2017-07-24 19:20:00 UTC
there are others I simply can't listen to because of the associations
they carry. When I was a student, the music director asked me to play
the keyboard part in the Bach's Brandenburg Concerto No. 4. I balked
because I'm not so good on the piano when I play with others (and not so
good, period), but in the end I reluctantly agreed. The part was
probably a bit above my skill level and I didn't practice enough.
During the performance all I could do was selectively drop the right
hand and try to keep up with the left. All in all, I made a hash of it.
The one saving grace is that for the most part, it was hard to hear me
over the other instruments.
When I attended the next end-of-semester concert as an audience member,
I was surprised to see that the very same Brandenburg Concerto was on
the program, with the same personnel, save one: I had been replaced.
The music director and I never spoke of it, and he never asked me for
the score back, even though it was the original, not a photocopy. Nor
did I return it of my own accord. Returning it would have been, as they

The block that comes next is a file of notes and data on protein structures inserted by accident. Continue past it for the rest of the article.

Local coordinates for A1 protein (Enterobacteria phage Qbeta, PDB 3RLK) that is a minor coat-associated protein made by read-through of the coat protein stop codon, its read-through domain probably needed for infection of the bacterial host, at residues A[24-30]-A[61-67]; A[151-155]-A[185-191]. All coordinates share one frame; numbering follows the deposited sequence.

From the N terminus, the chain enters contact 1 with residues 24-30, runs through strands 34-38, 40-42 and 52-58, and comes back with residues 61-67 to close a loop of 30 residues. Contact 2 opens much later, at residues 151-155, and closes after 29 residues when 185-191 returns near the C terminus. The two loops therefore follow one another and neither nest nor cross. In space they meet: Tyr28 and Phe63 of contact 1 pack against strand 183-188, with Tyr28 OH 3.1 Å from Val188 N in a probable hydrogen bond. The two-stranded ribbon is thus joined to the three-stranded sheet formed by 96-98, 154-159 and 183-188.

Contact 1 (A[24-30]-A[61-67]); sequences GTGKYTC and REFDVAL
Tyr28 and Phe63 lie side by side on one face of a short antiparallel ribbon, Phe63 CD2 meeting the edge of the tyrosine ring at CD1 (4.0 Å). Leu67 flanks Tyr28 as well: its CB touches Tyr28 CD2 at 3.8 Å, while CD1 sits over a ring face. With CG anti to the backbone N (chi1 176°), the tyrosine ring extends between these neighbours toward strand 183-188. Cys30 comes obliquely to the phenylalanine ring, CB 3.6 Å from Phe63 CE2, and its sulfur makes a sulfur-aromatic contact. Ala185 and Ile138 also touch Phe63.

say in universities these days, an emotional trigger, and I just wasn't
up to it.
I have a commercial recording of the Brandenburg Concerti that's pretty
good - The Amsterdam Baroque Orchestra under Ton Koopman - but I just
can't listen to No. 4 anymore. It makes me feel queasy.
A part-time lecturer in the music department once told me a story about
her roommate. This roommate would practice Brahms' Rhapsody in B Minor
on the piano endlessly, and every time she came to this one dramatic
part, she would screw it up really badly and yell "FUCK!" in
frustration. Then she would start from the beginning and do the whole
thing again. This went on for several months. Ever since that time,
whenever the lecturer was within earshot of the Brahms Rhapsody and that
difficult part came up, in her mind's ear she heard her roommate yelling
She said she can't listen to that piece anymore.